Howard further notes that since risky behavior is more common among dropouts or teens who are absent frequently from school, her findings may actually underestimate the problem.


Health Behavior News Service: (202) 387-2829 or www.hbns.org.
Interviews: Contact Donna E. Howard at (301) 405-2520 or dhoward1@umd.edu.
American Journal of Health Behavior: Visit www.ajhb.org or e-mail eglover@hsc.wvu.edu.



Center for the Advancement of Health
Contact: Ira R. Allen
Director of Public Affairs
202.387.2829
press@cfah.org

Aaron Levin | Health Behavior News Service
Further information:
http://www.hbns.org/news/trouble02-04-04.cfm

More articles from Social Sciences:

nachricht Amazingly flexible: Learning to read in your thirties profoundly transforms the brain
26.05.2017 | Max-Planck-Institut für Kognitions- und Neurowissenschaften

nachricht Fixating on faces
26.01.2017 | California Institute of Technology

All articles from Social Sciences >>>

The most recent press releases about innovation >>>

Die letzten 5 Focus-News des innovations-reports im Überblick:

Im Focus: Strathclyde-led research develops world's highest gain high-power laser amplifier

The world's highest gain high power laser amplifier - by many orders of magnitude - has been developed in research led at the University of Strathclyde.

The researchers demonstrated the feasibility of using plasma to amplify short laser pulses of picojoule-level energy up to 100 millijoules, which is a 'gain'...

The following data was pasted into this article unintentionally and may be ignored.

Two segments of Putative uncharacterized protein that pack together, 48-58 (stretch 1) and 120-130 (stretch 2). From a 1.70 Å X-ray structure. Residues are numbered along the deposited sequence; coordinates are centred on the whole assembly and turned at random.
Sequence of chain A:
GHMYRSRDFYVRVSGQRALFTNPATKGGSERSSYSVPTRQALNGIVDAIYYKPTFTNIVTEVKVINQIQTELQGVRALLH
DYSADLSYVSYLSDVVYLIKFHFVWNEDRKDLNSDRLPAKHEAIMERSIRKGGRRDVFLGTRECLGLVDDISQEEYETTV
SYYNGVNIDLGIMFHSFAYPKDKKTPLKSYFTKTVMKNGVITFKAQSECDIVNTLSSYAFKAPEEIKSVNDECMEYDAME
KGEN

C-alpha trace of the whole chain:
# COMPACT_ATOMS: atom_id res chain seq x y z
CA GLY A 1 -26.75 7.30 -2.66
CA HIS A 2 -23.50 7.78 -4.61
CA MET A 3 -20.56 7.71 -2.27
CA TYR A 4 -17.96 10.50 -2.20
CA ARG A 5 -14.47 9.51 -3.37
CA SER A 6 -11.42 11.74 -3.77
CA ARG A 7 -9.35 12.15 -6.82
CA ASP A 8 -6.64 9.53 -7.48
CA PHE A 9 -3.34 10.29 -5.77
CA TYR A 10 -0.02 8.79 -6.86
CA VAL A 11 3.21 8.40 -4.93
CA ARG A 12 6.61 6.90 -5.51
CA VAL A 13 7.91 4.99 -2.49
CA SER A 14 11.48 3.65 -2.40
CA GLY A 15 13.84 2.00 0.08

Im Focus: Can the immune system be boosted against Staphylococcus aureus by delivery of messenger RNA?

Staphylococcus aureus is a feared pathogen (MRSA, multi-resistant S. aureus) due to frequent resistances against many antibiotics, especially in hospital infections. Researchers at the Paul-Ehrlich-Institut have identified immunological processes that prevent a successful immune response directed against the pathogenic agent. The delivery of bacterial proteins with RNA adjuvant or messenger RNA (mRNA) into immune cells allows the re-direction of the immune response towards an active defense against S. aureus. This could be of significant importance for the development of an effective vaccine. PLOS Pathogens has published these research results online on 25 May 2017.

Staphylococcus aureus (S. aureus) is a bacterium that colonizes by far more than half of the skin and the mucosa of adults, usually without causing infections....

Im Focus: A quantum walk of photons